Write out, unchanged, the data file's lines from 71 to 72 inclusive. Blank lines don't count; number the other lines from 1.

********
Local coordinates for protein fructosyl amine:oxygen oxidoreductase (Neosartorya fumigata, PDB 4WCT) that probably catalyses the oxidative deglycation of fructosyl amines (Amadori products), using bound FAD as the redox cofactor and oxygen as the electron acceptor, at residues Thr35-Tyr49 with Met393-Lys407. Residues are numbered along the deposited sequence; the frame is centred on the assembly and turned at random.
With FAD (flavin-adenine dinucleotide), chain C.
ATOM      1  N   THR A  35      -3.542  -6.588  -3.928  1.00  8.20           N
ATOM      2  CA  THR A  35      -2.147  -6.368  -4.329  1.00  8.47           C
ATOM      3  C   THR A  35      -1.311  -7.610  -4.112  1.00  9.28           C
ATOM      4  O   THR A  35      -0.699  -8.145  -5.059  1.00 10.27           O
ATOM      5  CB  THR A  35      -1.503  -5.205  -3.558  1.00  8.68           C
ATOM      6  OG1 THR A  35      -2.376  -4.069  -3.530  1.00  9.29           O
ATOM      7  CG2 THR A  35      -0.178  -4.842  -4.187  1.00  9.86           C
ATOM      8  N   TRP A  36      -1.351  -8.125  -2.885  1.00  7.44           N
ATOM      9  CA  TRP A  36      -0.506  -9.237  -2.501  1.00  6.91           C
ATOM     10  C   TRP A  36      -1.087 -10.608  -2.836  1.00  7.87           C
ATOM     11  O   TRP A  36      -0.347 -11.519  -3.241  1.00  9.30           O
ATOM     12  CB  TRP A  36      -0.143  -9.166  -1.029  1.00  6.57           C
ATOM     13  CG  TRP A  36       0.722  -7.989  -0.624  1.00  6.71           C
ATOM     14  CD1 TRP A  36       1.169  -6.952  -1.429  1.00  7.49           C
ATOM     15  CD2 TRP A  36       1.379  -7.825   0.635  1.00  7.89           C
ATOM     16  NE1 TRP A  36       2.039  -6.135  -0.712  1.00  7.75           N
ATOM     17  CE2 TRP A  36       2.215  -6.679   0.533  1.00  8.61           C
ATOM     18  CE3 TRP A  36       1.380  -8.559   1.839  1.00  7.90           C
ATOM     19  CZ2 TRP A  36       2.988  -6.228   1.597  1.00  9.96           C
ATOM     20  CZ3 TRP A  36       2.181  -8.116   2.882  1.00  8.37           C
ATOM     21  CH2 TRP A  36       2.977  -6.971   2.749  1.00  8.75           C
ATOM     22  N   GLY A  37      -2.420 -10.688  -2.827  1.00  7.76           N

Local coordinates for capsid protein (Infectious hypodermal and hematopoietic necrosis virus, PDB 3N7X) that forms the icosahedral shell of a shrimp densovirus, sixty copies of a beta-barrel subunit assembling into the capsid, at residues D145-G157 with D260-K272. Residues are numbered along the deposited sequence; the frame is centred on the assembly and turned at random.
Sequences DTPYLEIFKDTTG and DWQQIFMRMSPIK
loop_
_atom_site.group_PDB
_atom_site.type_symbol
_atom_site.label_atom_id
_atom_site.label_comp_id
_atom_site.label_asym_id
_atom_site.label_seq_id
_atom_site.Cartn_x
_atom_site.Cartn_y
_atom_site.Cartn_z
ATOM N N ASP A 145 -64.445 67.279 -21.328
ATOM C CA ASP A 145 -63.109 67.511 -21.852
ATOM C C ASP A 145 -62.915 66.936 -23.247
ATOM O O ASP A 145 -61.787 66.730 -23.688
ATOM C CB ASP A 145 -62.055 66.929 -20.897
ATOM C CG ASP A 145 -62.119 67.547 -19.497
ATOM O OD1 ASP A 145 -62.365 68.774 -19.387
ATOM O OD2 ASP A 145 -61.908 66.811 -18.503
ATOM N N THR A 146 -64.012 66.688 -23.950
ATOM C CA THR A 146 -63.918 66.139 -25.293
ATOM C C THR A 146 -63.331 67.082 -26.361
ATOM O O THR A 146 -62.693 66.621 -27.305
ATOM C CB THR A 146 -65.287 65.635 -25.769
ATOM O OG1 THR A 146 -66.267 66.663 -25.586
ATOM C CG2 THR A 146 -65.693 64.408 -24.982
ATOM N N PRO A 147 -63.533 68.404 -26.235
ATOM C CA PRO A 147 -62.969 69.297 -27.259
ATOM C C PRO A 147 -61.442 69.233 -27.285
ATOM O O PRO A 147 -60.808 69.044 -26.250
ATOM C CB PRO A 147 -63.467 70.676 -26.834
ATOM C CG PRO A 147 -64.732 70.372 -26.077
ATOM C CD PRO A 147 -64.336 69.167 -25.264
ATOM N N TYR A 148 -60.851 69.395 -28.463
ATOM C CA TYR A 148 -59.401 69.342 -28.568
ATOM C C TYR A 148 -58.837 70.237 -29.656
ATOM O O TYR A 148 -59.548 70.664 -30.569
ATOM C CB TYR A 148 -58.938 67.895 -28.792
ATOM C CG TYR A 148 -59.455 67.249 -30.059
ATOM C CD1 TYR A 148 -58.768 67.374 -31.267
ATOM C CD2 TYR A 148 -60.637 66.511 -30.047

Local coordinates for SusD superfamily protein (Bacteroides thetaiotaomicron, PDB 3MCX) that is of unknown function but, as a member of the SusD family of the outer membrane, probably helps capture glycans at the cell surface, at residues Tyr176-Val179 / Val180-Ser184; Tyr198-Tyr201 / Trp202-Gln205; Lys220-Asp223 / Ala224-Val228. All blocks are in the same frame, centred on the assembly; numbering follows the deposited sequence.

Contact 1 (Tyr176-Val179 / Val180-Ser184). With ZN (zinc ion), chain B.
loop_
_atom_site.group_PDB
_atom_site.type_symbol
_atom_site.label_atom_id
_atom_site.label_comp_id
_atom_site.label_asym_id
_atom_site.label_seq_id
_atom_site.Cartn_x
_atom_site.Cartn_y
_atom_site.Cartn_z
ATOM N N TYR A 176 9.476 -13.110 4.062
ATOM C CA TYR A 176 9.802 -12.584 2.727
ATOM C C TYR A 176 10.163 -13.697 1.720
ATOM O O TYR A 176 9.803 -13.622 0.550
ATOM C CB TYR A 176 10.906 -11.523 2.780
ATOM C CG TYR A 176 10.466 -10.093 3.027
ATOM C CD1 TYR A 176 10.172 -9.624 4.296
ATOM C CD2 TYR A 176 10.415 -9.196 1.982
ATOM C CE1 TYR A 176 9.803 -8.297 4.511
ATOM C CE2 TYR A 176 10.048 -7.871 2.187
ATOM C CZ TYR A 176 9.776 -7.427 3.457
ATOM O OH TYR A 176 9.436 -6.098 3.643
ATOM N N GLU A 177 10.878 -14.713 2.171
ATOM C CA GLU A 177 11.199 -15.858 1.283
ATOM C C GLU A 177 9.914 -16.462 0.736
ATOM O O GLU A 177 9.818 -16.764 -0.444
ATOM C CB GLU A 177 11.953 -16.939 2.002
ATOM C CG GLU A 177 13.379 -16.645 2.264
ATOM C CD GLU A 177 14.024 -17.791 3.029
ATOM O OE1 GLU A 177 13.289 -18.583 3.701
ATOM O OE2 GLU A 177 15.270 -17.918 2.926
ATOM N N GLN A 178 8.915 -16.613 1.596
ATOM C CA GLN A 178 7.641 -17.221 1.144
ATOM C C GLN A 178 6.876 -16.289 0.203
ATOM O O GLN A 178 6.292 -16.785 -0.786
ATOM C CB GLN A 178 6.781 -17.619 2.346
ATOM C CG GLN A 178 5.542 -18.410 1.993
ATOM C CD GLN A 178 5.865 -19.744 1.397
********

_atom_site.type_symbol
_atom_site.label_atom_id